Thank you for your time. I love you girls!

A: The short answer: You are going to bring your own sleeping bag or blankets and you are not going to insist on spooning him. It shouldn’t matter that the friends you are going with are a couple –– there are two of you, platonic or romantic, so no one is a third wheel. You’ll have a great time. If something happens, so be it. If not –– c’est la vie.

The long answer: When he apologized for trying to be with you then cutting it short for friendship’s sake, did he say he was sorry because he didn’t want to be with you in the first place/led you on, or did he say he was sorry because he was too concerned about the preservation of your friendship to stay with you? Did he give you any indication of his motivation?

Sometimes, best friends precisely the people you can’t date, even if they seem like exactly who you wish you could. One of my best gals tried dating her bff. They had a magical connection at first because of how intense their relationship had always been, how close they feel, how much they have been through, how he knows her inside and out. The sex was apparently awesome. But, despite everything, she too was friend-zoned. They ultimately parted ways, albeit after much more of a lengthy and heart-wrenching game.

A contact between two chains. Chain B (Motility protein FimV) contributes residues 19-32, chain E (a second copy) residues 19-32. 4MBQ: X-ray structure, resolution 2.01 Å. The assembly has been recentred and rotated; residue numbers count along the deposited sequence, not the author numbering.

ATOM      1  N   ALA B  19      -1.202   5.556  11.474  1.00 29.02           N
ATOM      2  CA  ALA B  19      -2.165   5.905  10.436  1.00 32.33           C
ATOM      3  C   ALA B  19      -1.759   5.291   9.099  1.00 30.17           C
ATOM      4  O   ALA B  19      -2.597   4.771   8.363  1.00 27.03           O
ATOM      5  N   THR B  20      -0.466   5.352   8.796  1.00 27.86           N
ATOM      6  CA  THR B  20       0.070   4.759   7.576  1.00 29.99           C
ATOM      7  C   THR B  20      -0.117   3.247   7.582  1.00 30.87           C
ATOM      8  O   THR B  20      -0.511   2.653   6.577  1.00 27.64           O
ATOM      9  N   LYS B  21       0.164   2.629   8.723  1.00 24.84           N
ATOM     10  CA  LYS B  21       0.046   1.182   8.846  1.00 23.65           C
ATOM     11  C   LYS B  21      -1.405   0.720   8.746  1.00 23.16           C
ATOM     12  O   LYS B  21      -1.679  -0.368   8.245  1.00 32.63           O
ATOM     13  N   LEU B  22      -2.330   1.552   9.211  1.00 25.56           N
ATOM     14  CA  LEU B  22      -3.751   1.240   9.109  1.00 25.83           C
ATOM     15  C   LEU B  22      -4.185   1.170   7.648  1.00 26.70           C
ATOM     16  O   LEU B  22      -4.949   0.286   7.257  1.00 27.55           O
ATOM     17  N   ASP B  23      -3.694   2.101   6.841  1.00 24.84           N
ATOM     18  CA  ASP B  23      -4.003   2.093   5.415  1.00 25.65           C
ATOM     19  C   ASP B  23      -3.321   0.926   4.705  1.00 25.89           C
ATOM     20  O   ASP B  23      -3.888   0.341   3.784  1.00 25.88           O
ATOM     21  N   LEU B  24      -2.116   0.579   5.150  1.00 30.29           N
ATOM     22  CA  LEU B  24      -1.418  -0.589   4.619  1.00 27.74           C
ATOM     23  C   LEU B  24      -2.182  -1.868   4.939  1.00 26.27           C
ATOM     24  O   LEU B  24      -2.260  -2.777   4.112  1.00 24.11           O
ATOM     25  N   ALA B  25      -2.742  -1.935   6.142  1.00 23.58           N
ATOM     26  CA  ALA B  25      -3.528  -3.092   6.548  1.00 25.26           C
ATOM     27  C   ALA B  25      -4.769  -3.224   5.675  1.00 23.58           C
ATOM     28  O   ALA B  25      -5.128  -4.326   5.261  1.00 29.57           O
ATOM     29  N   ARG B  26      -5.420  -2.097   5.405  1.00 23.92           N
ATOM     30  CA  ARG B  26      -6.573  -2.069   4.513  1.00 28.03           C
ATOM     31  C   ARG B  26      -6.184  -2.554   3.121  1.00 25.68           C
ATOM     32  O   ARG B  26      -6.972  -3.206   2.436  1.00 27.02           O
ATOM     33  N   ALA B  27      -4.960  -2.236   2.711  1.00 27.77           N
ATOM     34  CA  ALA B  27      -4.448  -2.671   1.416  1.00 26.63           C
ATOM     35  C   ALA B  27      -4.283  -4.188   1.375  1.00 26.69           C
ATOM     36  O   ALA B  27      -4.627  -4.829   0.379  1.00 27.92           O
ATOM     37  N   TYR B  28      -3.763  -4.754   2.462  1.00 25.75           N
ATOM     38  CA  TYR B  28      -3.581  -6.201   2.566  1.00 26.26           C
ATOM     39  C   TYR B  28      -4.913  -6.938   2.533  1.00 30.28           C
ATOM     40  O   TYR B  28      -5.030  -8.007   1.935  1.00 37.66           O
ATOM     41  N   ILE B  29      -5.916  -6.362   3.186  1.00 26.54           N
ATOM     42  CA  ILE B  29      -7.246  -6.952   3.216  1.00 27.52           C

Reality bites, eh.

When someone says, “You’re in my friend zone” for them it generally means, uh, “You’re in my friend zone.” It usually doesn’t mean, “I’m secretly in love with you –– no, really!” Strong feelings of any kind are easy to get lost in. Everything seems more intense when you love someone –– even if you aren’t in love with them. You can definitely mistake platonic love and a surprising, but probably fleeting, physical attraction for “OH MY GOD WEDDING BELLLLSSSS!” Maybe he felt a little spark, you showed you wanted him, it seemed like a great idea until it was totally not a great idea. Also, not everyone associates sex with love and the physical connection you may have had in that month you were together does not necessarily have anything to do with romantic affection.

Please be careful not to project your feelings onto him. It’s easy to see only what you want to see. To me, it sounds a lot like he cares, and not so much like he wants to be with you. Don’t get crushed by deciding you ought to be together when it isn’t what both people want.

If there’s no click this weekend – and don’t spend the whole camping trip waiting for it, wanting it, expecting it, or asking for it – set your sights elsewhere and put him back in the friend zone he has for so long inhabited. Don’t set yourself up for heartbreak. There are plenty of people out there who would love you to be in their girlfriend zone and he can, hopefully, go back to being the best buddy that he was before.